Britain’s ageing population has helped push up the price of bungalows at an even faster rate than the rest of Britain’s buoyant property market.
The average asking price for bungalows jumped 11pc to a record £335,419 in 2021, easily outstripping the 6pc rise in the wider market, according to Rightmove data seen by The Telegraph.
Bungalow prices have jumped by almost a quarter in the last five years amid concerns that Britain’s housing stock is not ready for an ageing population. Rightmove said average home prices rose by 16pc over the same period.
There are fears that older as well as young generations could soon be dragged into Britain’s housing crisis as they struggle to find suitable properties. Housebuilders have warned demand for bungalows is being pushed up by an ageing population.
Retirement home developer McCarthy Stone warned earlier this month that there is a “structural shortage of suitable housing options for older people and more retirement communities are needed for the UK’s rapidly ageing population”.
Lifestory, another housebuilder, said a lack of suitable housing “will put greater pressure on already overstretched resources, including adult social care and the NHS”.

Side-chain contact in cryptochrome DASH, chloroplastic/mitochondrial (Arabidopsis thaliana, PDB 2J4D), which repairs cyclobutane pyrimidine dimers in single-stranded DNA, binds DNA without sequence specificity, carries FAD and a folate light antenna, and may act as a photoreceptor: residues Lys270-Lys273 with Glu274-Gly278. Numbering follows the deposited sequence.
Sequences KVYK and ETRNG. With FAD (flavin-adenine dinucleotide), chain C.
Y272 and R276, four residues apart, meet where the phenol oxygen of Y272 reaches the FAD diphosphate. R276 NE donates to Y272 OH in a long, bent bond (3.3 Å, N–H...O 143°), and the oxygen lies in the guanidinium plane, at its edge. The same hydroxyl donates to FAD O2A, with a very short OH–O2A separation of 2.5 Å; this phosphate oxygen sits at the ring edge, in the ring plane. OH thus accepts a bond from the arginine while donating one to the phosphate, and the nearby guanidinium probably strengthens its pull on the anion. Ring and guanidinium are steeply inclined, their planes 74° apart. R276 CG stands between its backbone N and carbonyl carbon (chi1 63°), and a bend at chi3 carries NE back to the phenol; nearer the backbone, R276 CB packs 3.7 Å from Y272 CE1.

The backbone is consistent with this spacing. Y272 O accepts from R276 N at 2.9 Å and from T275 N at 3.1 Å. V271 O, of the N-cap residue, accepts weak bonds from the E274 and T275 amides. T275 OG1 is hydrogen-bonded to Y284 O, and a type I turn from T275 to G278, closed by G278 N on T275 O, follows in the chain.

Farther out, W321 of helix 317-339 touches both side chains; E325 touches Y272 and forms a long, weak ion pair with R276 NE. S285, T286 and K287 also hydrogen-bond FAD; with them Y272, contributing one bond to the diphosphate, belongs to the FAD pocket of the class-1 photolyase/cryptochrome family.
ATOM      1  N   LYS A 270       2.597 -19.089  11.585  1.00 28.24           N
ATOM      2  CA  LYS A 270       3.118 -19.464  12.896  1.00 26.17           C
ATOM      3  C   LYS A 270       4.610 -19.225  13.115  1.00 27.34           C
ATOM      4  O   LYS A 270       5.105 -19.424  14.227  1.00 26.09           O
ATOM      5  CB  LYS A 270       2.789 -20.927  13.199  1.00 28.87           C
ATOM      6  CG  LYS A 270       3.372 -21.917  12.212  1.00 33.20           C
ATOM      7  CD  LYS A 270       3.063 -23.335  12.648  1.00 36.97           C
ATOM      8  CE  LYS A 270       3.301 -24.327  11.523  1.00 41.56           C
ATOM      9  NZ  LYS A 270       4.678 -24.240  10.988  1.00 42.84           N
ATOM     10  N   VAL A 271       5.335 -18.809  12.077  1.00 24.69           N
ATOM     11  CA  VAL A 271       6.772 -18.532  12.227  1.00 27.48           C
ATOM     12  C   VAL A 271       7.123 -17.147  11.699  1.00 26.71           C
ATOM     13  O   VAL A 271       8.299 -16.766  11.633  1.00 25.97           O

The older population is expected to grow rapidly in the next decade as baby boomers retire. The number of people over 80 is set to rise from 3.2m to 5m by 2032.
A report by the House of Lords’ Built Environment Committee warned that “little progress” has been made in meeting growing demands from an ageing population.
Baroness Neville-Rolfe, chair of the committee, said earlier this month: “You’ve got a strong demographic element which I’m not sure has been linked up before to the housing supply issue. We also know that elderly people have some different needs.”
The Centre for Ageing Better estimates that just 5pc of over-65s live in specialist homes with Britain falling behind the likes of the US and New Zealand in meeting the housing needs of old people.
There are also concerns that a lack of suitable housing means older people are trapped in large properties, meaning younger families struggle to find suitable homes.